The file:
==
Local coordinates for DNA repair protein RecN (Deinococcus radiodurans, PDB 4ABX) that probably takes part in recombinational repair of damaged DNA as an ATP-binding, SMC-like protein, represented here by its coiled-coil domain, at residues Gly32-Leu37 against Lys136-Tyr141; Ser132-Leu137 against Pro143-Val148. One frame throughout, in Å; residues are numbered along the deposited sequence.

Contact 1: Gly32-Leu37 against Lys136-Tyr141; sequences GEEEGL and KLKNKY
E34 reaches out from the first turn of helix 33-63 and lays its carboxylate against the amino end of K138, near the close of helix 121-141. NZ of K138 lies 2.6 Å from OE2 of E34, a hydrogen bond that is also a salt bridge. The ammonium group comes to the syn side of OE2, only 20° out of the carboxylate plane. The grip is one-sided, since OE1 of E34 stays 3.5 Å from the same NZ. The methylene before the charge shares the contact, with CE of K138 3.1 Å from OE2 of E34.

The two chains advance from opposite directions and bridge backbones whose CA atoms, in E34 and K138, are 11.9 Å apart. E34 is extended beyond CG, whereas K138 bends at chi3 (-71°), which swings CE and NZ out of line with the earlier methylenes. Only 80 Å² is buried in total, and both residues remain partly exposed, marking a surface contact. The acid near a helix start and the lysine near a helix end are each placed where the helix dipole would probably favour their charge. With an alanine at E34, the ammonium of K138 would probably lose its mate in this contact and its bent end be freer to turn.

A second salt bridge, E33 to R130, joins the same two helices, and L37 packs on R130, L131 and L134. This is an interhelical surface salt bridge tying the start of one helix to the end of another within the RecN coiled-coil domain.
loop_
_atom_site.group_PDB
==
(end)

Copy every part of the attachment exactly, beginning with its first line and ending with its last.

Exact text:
Local coordinates for DNA repair protein RecN (Deinococcus radiodurans, PDB 4ABX) that probably takes part in recombinational repair of damaged DNA as an ATP-binding, SMC-like protein, represented here by its coiled-coil domain, at residues Gly32-Leu37 against Lys136-Tyr141; Ser132-Leu137 against Pro143-Val148. One frame throughout, in Å; residues are numbered along the deposited sequence.

Contact 1: Gly32-Leu37 against Lys136-Tyr141; sequences GEEEGL and KLKNKY
E34 reaches out from the first turn of helix 33-63 and lays its carboxylate against the amino end of K138, near the close of helix 121-141. NZ of K138 lies 2.6 Å from OE2 of E34, a hydrogen bond that is also a salt bridge. The ammonium group comes to the syn side of OE2, only 20° out of the carboxylate plane. The grip is one-sided, since OE1 of E34 stays 3.5 Å from the same NZ. The methylene before the charge shares the contact, with CE of K138 3.1 Å from OE2 of E34.

The two chains advance from opposite directions and bridge backbones whose CA atoms, in E34 and K138, are 11.9 Å apart. E34 is extended beyond CG, whereas K138 bends at chi3 (-71°), which swings CE and NZ out of line with the earlier methylenes. Only 80 Å² is buried in total, and both residues remain partly exposed, marking a surface contact. The acid near a helix start and the lysine near a helix end are each placed where the helix dipole would probably favour their charge. With an alanine at E34, the ammonium of K138 would probably lose its mate in this contact and its bent end be freer to turn.

A second salt bridge, E33 to R130, joins the same two helices, and L37 packs on R130, L131 and L134. This is an interhelical surface salt bridge tying the start of one helix to the end of another within the RecN coiled-coil domain.
loop_
_atom_site.group_PDB